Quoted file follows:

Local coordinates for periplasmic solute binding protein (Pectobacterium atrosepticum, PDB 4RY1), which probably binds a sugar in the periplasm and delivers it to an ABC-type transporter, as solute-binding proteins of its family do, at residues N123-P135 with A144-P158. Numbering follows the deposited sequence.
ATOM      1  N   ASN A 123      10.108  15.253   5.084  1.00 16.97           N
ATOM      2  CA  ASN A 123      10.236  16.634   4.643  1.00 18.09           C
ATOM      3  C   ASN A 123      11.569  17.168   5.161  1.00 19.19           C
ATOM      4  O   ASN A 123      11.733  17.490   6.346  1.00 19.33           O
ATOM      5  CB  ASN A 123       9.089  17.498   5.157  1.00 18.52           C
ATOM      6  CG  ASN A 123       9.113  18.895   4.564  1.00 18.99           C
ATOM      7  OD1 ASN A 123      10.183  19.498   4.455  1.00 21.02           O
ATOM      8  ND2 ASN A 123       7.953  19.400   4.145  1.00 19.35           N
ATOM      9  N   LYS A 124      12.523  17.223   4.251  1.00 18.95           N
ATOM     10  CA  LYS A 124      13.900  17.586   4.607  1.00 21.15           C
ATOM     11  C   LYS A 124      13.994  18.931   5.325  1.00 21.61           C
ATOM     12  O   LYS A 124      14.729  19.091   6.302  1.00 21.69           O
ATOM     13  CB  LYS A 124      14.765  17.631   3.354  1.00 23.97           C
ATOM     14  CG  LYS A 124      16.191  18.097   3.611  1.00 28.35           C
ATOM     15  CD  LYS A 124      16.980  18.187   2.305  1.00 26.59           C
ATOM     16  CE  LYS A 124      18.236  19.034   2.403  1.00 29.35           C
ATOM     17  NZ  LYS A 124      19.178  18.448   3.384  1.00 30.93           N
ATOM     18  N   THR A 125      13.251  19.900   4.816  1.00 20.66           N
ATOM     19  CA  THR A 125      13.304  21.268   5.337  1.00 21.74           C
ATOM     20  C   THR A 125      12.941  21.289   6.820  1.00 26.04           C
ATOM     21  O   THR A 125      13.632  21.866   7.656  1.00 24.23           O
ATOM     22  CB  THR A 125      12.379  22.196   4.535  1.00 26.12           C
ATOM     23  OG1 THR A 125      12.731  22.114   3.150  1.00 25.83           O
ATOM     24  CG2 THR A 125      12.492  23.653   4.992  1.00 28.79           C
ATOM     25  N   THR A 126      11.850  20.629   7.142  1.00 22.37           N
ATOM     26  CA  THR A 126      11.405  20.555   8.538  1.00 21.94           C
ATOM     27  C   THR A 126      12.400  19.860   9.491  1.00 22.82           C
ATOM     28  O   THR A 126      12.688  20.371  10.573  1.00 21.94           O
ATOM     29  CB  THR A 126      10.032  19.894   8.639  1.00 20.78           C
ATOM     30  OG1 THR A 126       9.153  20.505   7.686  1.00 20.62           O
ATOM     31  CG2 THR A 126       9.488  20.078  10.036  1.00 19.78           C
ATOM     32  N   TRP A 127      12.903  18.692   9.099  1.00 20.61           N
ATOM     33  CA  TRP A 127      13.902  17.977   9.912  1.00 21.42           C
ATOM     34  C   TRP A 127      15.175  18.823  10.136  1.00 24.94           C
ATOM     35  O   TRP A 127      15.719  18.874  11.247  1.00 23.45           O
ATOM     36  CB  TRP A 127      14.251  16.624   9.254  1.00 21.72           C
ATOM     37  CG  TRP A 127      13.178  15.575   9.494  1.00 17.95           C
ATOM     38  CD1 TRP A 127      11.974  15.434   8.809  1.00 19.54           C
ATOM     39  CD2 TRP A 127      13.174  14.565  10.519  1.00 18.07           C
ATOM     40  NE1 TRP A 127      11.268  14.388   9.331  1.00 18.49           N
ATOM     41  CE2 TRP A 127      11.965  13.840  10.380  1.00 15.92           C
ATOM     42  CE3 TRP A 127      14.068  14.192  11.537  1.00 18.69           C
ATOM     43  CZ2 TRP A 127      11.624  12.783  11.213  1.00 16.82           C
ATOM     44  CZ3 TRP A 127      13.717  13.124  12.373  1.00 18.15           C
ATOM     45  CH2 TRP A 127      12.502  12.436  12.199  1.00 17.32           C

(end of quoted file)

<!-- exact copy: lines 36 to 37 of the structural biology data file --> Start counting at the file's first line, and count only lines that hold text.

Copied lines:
ATOM     35  O   TRP A 127      15.719  18.874  11.247  1.00 23.45           O
ATOM     36  CB  TRP A 127      14.251  16.624   9.254  1.00 21.72           C